- Security– If you plan to collect personal information you should make sure the hosting you choose offers great security. Here are some preliminary security considerations:
- SFTP (secure file transfer protocol) keeps transferred files secure, preventing them from being accessed and modified by potential hackers when you upload them to your site.
- SSL (secure sockets layer) is active on your site if a url starts with https:// rather than http://, this blocks the path between a user’s browser and the site’s server, keeping sensitive information inaccessible to users.
- Backups are a key element to the security of your content in that they prevent your files from getting lost in the ether when things go south. Make sure whatever service you choose performs regular backups of their servers, especially if you plan to update your site frequently.
- Bandwidth– This is the amount of information that’s allowed to pass from your website to your visitors. High quality video and image files, as well as a large number of visitors, necessitate higher bandwidth levels.
- Storage Space– Where bandwidth is about data transfer, Storage space is about how much room you need in the host’s server for your files. Again, large and beautiful HD images and videos will need more room. If you’re transferring your WordPress site over to a new host, it’s easy to find out how large your files already are with this plugin. If you’re just starting out, it’s essentially a shot in the dark.
What Kind of Site are you Building? Here are Some of Our Recommendations.
Every website is different, and the main thing you want to consider when choosing a host is what you’ll be doing with your site. There are thousands of reasons to start a website, but chances are your ideas will fall into one or more of these 3 categories:
- I Want to Rack in the Dough:
If you’re embarking on a business venture and using the internet as your tool to land more sales, you may want to invest in stellar hosting. If you’re building your site on WordPress, we highly recommend WP Engine for their Managed WordPress hosting. While not the cheapest, it is a great option for security and scalability. One of our favorite features of WPEngine is the ability to create a development version of your site with one click.
If you’re looking for cheaper options, they are certainly out there. Just remember that you get what you pay for! One of our favorites in the shared hosting category is Bluehost. While they also offer WordPress hosting, their shared hosting is one of the more affordable options yet it is also reliable. Many shared hosting options have limited support, but Bluehost has pretty good support that can be reached by phone or live chat. We recommend opting for their Prime shared hosting package which includes site backups.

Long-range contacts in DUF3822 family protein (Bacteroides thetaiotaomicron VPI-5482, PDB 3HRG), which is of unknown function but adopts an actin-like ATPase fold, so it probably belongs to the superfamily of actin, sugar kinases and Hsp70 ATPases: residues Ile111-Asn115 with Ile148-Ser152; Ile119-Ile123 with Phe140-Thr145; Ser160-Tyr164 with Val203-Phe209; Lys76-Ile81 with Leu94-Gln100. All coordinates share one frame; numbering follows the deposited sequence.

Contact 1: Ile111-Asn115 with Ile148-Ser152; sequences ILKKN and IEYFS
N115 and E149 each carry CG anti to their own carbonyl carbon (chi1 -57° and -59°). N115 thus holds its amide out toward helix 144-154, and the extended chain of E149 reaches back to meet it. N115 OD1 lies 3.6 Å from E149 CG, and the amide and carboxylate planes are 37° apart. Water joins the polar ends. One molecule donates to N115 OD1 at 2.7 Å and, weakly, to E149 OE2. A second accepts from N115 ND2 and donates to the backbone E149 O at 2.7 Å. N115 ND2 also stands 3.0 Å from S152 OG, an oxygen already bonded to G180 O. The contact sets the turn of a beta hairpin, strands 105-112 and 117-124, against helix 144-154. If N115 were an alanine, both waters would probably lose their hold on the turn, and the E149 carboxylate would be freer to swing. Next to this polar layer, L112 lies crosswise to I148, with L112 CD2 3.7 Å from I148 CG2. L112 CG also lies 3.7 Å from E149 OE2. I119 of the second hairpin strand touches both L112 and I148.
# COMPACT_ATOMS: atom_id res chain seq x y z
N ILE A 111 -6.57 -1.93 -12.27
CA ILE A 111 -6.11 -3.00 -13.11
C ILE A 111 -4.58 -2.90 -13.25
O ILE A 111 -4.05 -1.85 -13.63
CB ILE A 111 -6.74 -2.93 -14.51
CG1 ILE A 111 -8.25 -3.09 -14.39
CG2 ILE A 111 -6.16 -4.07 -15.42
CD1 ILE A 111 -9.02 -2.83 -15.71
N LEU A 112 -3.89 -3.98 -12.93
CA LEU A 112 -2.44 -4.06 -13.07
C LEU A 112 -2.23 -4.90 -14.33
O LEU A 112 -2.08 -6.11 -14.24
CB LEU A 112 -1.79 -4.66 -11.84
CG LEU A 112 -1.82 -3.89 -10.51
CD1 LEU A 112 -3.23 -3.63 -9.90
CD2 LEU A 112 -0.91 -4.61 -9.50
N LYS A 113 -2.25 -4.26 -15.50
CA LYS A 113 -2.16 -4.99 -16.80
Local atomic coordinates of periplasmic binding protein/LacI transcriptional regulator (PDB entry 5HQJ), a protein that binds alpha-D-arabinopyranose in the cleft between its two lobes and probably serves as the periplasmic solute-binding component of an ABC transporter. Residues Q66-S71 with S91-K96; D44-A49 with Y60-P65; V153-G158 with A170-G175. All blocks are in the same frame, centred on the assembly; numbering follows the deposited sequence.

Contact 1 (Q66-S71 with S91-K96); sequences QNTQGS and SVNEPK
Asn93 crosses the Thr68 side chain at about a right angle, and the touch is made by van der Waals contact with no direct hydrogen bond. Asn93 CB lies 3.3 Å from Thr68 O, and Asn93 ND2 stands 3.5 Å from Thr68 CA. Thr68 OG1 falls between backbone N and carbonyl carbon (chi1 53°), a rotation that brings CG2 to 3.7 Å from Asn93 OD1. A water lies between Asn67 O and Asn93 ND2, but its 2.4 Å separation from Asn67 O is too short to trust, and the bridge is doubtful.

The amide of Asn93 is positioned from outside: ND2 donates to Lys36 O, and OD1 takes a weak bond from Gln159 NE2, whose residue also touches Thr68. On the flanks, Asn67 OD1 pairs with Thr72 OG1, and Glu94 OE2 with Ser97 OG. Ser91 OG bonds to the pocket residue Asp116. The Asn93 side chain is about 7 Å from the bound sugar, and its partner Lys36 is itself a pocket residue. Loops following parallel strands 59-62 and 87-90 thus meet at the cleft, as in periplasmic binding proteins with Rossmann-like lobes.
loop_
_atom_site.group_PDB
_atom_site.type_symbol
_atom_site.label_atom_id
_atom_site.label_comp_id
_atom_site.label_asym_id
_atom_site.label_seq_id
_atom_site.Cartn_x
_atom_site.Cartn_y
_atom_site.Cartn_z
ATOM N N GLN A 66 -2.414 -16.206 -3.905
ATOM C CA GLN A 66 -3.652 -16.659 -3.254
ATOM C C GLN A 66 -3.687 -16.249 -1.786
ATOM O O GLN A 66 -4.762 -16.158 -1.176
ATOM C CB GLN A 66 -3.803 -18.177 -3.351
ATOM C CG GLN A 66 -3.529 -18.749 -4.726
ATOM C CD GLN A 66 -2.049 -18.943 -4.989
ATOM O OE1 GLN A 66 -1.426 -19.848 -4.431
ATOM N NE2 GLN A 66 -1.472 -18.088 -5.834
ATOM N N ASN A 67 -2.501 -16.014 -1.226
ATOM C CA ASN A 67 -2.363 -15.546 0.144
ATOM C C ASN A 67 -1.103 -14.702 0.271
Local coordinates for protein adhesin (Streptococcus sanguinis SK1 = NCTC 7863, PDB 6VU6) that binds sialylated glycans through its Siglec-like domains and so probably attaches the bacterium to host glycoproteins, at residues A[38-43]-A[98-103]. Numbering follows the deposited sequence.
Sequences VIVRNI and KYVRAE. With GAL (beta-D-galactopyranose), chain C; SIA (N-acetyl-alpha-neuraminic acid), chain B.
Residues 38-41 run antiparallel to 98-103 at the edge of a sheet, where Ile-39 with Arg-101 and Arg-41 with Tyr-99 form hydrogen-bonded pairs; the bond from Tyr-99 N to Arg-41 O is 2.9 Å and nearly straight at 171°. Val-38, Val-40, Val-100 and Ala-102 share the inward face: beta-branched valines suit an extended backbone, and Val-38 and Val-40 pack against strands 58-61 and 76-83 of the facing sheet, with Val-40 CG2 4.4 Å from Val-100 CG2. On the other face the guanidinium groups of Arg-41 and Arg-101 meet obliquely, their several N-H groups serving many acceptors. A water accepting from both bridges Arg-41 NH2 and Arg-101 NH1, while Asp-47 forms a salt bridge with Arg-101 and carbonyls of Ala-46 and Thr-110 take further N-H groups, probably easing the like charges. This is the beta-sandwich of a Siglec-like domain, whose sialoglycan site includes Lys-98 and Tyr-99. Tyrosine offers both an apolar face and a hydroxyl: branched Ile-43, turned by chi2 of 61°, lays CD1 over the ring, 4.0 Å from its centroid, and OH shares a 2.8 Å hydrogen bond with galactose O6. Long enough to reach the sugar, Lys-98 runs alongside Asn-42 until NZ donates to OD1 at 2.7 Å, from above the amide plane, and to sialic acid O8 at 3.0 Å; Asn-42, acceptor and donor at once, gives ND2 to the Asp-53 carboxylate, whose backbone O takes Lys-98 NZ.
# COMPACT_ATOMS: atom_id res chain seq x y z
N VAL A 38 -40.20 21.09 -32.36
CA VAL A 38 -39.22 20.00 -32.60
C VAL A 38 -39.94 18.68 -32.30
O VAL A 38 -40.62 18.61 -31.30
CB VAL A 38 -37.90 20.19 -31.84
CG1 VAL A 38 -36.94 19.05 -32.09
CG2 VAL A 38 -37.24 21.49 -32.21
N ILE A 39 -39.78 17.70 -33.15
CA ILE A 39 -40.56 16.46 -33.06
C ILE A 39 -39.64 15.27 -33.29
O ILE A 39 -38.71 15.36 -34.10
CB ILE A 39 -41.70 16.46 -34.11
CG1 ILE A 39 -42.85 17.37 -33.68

- I Want to Wow People With Multimedia Wonders
A hefty array of videos and images, along with a trendy theme could cost you. Since compromising the quality and speed of your video content is probably out of the question here, you definitely want to give yourself as much room as possible to let your creative juices flow. Depending on how popular you expect to become, we strongly recommend a high quality managed hosting service, or a top-tier shared hosting option with plenty of room for your multimedia content (think 40GB+).
A good option for this would be LiquidWeb. We recommend Liquidweb for their lightning speeds, fair prices, and unparalleled support.
- This is All too Much, i.e. Let’s Keep It Simple
Some people feel more comfortable starting out small, especially if there isn’t much money available to begin with. If this sounds like your situation you can still have a great site!
If you don’t expect a lot of traffic, or if your website is going to primarily text-based, big-name shared hosts like Hostgator, GoDaddy, and Bluehost are a decent place to start. These hosting services offer wildly inexpensive packages, but don’t be swindled into bad performance and even worse customer service.
No matter what service you choose, be sure you are carefully reviewing your options for security features, customer service, and speed limitations. A certain spike in traffic or growth may give hosting companies free reign to fine you or alter your plan. Consider yourself warned.